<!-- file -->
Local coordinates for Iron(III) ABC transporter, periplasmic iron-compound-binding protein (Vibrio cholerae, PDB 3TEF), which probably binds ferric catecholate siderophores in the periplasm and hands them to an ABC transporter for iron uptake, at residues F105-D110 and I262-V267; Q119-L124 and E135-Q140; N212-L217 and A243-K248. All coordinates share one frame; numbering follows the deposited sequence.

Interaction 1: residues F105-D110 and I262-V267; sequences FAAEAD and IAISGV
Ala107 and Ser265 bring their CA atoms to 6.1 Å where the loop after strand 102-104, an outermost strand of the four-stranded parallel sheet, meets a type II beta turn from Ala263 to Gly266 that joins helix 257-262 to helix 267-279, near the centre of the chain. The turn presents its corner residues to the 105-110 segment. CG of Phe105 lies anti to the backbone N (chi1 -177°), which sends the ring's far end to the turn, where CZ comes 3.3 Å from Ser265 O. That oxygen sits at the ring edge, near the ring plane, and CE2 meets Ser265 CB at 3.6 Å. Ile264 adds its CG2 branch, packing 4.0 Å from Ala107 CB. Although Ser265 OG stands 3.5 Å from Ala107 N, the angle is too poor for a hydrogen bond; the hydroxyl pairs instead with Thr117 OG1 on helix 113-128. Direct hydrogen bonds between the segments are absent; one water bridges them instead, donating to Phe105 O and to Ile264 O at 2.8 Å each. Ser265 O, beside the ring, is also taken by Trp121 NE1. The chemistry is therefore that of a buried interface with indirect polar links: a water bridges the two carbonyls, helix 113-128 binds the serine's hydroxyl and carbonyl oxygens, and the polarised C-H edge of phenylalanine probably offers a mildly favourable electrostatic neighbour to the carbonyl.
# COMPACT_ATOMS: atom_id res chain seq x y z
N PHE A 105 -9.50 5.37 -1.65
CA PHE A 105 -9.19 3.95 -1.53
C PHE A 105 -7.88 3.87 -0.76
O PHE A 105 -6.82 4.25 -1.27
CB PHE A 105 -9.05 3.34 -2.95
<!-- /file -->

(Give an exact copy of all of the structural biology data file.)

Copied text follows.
Local coordinates for Iron(III) ABC transporter, periplasmic iron-compound-binding protein (Vibrio cholerae, PDB 3TEF), which probably binds ferric catecholate siderophores in the periplasm and hands them to an ABC transporter for iron uptake, at residues F105-D110 and I262-V267; Q119-L124 and E135-Q140; N212-L217 and A243-K248. All coordinates share one frame; numbering follows the deposited sequence.

Interaction 1: residues F105-D110 and I262-V267; sequences FAAEAD and IAISGV
Ala107 and Ser265 bring their CA atoms to 6.1 Å where the loop after strand 102-104, an outermost strand of the four-stranded parallel sheet, meets a type II beta turn from Ala263 to Gly266 that joins helix 257-262 to helix 267-279, near the centre of the chain. The turn presents its corner residues to the 105-110 segment. CG of Phe105 lies anti to the backbone N (chi1 -177°), which sends the ring's far end to the turn, where CZ comes 3.3 Å from Ser265 O. That oxygen sits at the ring edge, near the ring plane, and CE2 meets Ser265 CB at 3.6 Å. Ile264 adds its CG2 branch, packing 4.0 Å from Ala107 CB. Although Ser265 OG stands 3.5 Å from Ala107 N, the angle is too poor for a hydrogen bond; the hydroxyl pairs instead with Thr117 OG1 on helix 113-128. Direct hydrogen bonds between the segments are absent; one water bridges them instead, donating to Phe105 O and to Ile264 O at 2.8 Å each. Ser265 O, beside the ring, is also taken by Trp121 NE1. The chemistry is therefore that of a buried interface with indirect polar links: a water bridges the two carbonyls, helix 113-128 binds the serine's hydroxyl and carbonyl oxygens, and the polarised C-H edge of phenylalanine probably offers a mildly favourable electrostatic neighbour to the carbonyl.
# COMPACT_ATOMS: atom_id res chain seq x y z
N PHE A 105 -9.50 5.37 -1.65
CA PHE A 105 -9.19 3.95 -1.53
C PHE A 105 -7.88 3.87 -0.76
O PHE A 105 -6.82 4.25 -1.27
CB PHE A 105 -9.05 3.34 -2.95